Will Gadd – Athlete, Speaker, Guide     Athlete     Speaker     Guide    
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What can I do about climate change?

Date: 27th January 2021

home-banner-kilaWhat can I do about climate change?

Why do anything? For me, it’s personal. In the last five years I’ve worked on glacial/climate research projects in Greenland, Africa and Canada, and personally watched radical change in the Rockies, Alps and other mountain ranges for decades. Rather than just reading about climate change, I’ve been swinging ice tools into it, and working directly with some of the most cutting edge researchers in the world. Melt water in Greenland. Disappearing ice on top of Kilimanjaro, really massive change in less than 5 years. I almost died when some permafrost let go above me while I was guiding, and a local mountain hut that has stood there for more than 100 years is unstable now due to the permafrost melting. In short, climate change is very obvious and personal to me. It’s not a “theory,” the ice in my world is literally disappearing faster than natural processes account for, and this effects me personally and professionaly. But what to do about it?

For me the answer has three parts:

1. Vote. We need sane policies at a national and international level or change won’t be effective.
2. Use less carbon personally and professionally. See below.
3. Show the world what I see so they can too, and publicly advocate for change with acceptance and respect, not anger or shame.

As a guide and a professional athlete/poseur/speaker that flies a ridiculous amount I produce a huge amount of carbon. The first step for me was deciding that what I was doing was a problem, and that I would try to do something about it personally. It won’t be perfect, but if we use the IPCC targets as personal goals then change starts to look a lot more feasible:

“The world would have to curb its carbon emissions by at least 49% of 2017 levels by 2030 and then achieve carbon neutrality by 2050 to meet this target, according to a summary of the latest IPCC report, released on 8 October”

That’s the kind of bare minimum, but I think most of us can do that without too much drama. Personally, I’m shooting for getting to 50 percent or less of my 2019 carbon footprint by 2021 and neutral by 2025.

Here are some steps I’ve taken (with my family):

-Calculate our footprint: https://protectourwinters.org/cost-of-carbon/. This was an eye-opener for me about what activities used the most carbon. We have to know the problem areas before we can mitigate our overall footprint. I’m embarrassed by how much carbon my lifestyle produces, it really is insane.

-Drive a more fuel efficient vehicle. Our small station wagon gets over twice as good mileage as my truck. I don’t really need to drive that truck as often as I used to. Ultimately go electric, but just this saves us many thousands of pounds of carbon/year.

-Switch to renewable fuels as much as possible for our grid power. This is an option where I live, and seems to be decent. Solar better, but for now this seems better.

-Fly less, and don’t generally fly business. Hit multiple goals on one trip to Europe/Asia instead of flying long haul over a dozen times/year. My peak flying was over 150K/year, often in business. Even before Covid I’d reduced it to less than 75K, and would like to keep it under 50k/year. The last year has shown me that most meetings I’d previously fly to the east coast/Europe for a day can now be done over Zoom.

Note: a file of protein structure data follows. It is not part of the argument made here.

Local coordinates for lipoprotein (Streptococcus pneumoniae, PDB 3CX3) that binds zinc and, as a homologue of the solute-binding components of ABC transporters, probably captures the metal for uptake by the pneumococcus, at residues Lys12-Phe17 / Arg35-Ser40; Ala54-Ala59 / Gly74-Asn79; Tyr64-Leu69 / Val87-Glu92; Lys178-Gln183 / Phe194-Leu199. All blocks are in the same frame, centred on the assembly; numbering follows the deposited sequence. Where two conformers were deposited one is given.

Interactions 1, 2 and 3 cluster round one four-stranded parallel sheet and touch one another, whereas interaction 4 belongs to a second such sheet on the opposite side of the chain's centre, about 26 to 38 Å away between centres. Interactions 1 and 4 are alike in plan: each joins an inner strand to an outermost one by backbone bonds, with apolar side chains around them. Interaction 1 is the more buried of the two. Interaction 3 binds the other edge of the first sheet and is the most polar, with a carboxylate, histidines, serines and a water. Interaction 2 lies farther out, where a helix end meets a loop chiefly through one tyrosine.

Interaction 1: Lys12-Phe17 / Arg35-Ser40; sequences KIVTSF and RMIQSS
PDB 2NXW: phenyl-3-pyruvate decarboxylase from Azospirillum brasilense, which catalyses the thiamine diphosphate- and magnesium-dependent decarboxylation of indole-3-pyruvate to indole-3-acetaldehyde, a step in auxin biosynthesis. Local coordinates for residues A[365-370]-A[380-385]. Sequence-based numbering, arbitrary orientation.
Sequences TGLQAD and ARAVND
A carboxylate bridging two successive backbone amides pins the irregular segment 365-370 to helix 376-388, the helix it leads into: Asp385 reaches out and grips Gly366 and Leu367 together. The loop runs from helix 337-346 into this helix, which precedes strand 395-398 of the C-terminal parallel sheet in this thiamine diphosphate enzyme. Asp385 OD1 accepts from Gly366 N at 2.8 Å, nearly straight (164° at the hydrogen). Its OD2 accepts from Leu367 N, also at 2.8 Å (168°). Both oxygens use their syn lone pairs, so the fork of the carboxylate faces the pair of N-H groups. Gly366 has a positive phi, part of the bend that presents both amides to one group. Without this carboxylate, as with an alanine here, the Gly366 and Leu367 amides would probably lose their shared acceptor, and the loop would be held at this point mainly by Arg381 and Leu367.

-Be like Greg Hill and be a “weekday” vegetarian, and mostly eat meat I hunted for the rest. The “weekday veg” is surprisingly easy to do. I’m not a natural vegetarian, if I can do this then anyone can. It doesn’t have to be “perfect,” just better. An occasional Tuesday hamburger is OK. http://shrinkthatfootprint.com/food-carbon-footprint-diet

-Buy local foods more. I will pay a little extra for high-quality local food.

-Canmore is not a great place to grow things, but we grew a garden this year for the first time here, and it produced a surprising amount of food. We weren’t buying California or BC lettuce for most of the summer, and the carrots were great. We’ll try again this year.

-Make my house more energy efficient. Work in progress.

-Heat with wood more. It’s at least renewable. Maybe, some of your comments have me rethinking this.

-Replace aging gear with lower carbon options. My chainsaw recently died, and I bought an electric one to replace it. It rips!

-Buy carbon offsets for projects that simply wouldn’t happen if I didn’t buy those offsets. Only do this as a last resort, but there are a few decent companies. Links below.

-I also rely on helicopters for the film work I do. Interestingly, they aren’t as heinous, relatively speaking, as I thought. Thirty hours of flight time/year in the machines I’m in is less than one round-trip to Europe, or driving to the desert and back in the fall… My international flights are way, way worse. It’s tricky to get rid of them, but again I can make my crews smaller, and cut the number of trips. If I can do that by even 20 percent it makes a difference, and the goal isn’t to totally remove it but just reduce it.

-Install solar. Working on this.

Even if I fall short at least I’m reducing my footprint below the IPCC for sure. I recognize that I’m a poster child for carbon output, but I can and have made real changes. Overall they’ve actually mostly been fun and positive! I’ll still be a criminal, but less of one.

Carbon Offset Links:

POW: https://protectourwinters.org/cost-of-carbon/
POW Challenge (fun): https://protectourwinters.ca/the-12-month-challenge/
Savick: https://www.savick.ca/offset-shop
Gold Standard: https://www.goldstandard.org

Films I’ve worked on involving climate change:
Greenland: Beneath the Ice
Kilimanjaro: The Last Ascent

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